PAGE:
Mike, I think you are due for an appointment with Mr. O'Brien at the Ministry of Free Culture.

     

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  3.  
    icon
    PaulT (profile), Sep 17th, 2010 @ 12:55am

    Re: Wrong again

    I hope my sarcasm detector is working OK, because I detect some in that post. If you were serious, that might have been the dumbest thing I've ever read on the internet!

     

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  4.  
    identicon
    Anonymous Coward, Sep 17th, 2010 @ 1:12am

    Perspective

    Did Techdirt move to the UK or something?
    For an American perspective...

    £29,000.00 = $45,548.32 on investigation itself
    +£7,800.00 = $12,246.80 on overtime
    +£4,300.00 = $ 6,751.44 on "travel and subsistence"
    ---------------------------------
    £42,100.00 = $64,546.56 in totally, completely wasted tax money

     

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  5.  
    identicon
    Anonymous Coward, Sep 17th, 2010 @ 1:16am

    It's good to know that a review of rape policies in the UK has been scrapped due to funding cuts. But hey, at least they can afford to prosecute innocent people running torrent trackers.

    Just so everyone remembers:

    You're more likely to get away with rape than file sharing!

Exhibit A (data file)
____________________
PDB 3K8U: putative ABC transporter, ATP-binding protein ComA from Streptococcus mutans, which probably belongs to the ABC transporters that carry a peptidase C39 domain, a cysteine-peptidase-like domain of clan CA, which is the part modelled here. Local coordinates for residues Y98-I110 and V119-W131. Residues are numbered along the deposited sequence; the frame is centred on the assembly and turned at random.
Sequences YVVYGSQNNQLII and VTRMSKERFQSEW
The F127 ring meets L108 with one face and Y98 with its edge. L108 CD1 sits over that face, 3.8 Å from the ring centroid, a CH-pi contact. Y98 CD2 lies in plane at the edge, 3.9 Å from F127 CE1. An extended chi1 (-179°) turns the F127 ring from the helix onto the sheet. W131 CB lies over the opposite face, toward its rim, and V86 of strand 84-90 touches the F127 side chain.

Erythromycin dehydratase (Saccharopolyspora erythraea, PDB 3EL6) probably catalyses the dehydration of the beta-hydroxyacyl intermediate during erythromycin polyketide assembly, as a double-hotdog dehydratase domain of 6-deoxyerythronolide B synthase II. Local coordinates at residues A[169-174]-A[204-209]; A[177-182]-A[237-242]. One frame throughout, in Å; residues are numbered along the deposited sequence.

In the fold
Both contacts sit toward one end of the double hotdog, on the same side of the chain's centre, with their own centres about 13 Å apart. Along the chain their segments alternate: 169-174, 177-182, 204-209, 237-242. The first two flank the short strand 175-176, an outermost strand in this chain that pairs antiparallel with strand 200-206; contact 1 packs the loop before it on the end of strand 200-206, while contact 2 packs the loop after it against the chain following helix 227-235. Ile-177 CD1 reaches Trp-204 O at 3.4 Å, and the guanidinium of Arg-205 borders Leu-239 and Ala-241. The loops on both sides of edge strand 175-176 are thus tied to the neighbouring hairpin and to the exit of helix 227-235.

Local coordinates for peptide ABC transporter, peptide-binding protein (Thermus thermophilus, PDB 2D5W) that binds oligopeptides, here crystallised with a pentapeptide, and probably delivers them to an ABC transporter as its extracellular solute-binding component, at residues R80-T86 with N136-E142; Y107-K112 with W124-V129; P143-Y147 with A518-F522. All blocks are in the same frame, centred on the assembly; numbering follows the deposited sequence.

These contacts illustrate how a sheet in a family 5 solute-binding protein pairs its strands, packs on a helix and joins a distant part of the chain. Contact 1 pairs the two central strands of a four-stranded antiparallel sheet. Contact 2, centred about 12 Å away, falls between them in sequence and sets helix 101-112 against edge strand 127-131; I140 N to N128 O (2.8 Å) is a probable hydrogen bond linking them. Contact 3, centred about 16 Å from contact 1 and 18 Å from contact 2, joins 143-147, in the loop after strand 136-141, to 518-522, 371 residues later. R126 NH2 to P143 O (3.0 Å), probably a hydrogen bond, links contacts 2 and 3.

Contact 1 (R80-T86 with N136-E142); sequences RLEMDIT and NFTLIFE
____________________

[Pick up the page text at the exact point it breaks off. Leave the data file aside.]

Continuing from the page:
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  6.  
    identicon
    Yogi, Sep 17th, 2010 @ 1:18am

    Re: Re: Wrong again

    I guess one of us has to work on his sense of humor. Happily, I don't make a living from satire.

     

    reply to this | link to this | view in thread ]

  7.  
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    mike allen (profile), Sep 17th, 2010 @ 1:20am

    nothing will stop filesharing when the entertainment industry get that it will have to adadpt its model. until then even the draconian D.E.A in the UK will resort in many being kicked of the web illegally. sharing is caring.
    Yogi if not saecasum must be dumber than the average bear.

     

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  8.  
    icon
    PaulT (profile), Sep 17th, 2010 @ 1:26am

    Re: Perspective

    "Did Techdirt move to the UK or something?"

    It always amuses me when people complain about TD having an international perspective. Yes, things of importance or note sometimes happen outside of your sheltered community and they use currencies other than the "almighty" dollar. Deal with it.

     

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  9.  
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    Paddy Duke (profile), Sep 17th, 2010 @ 2:00am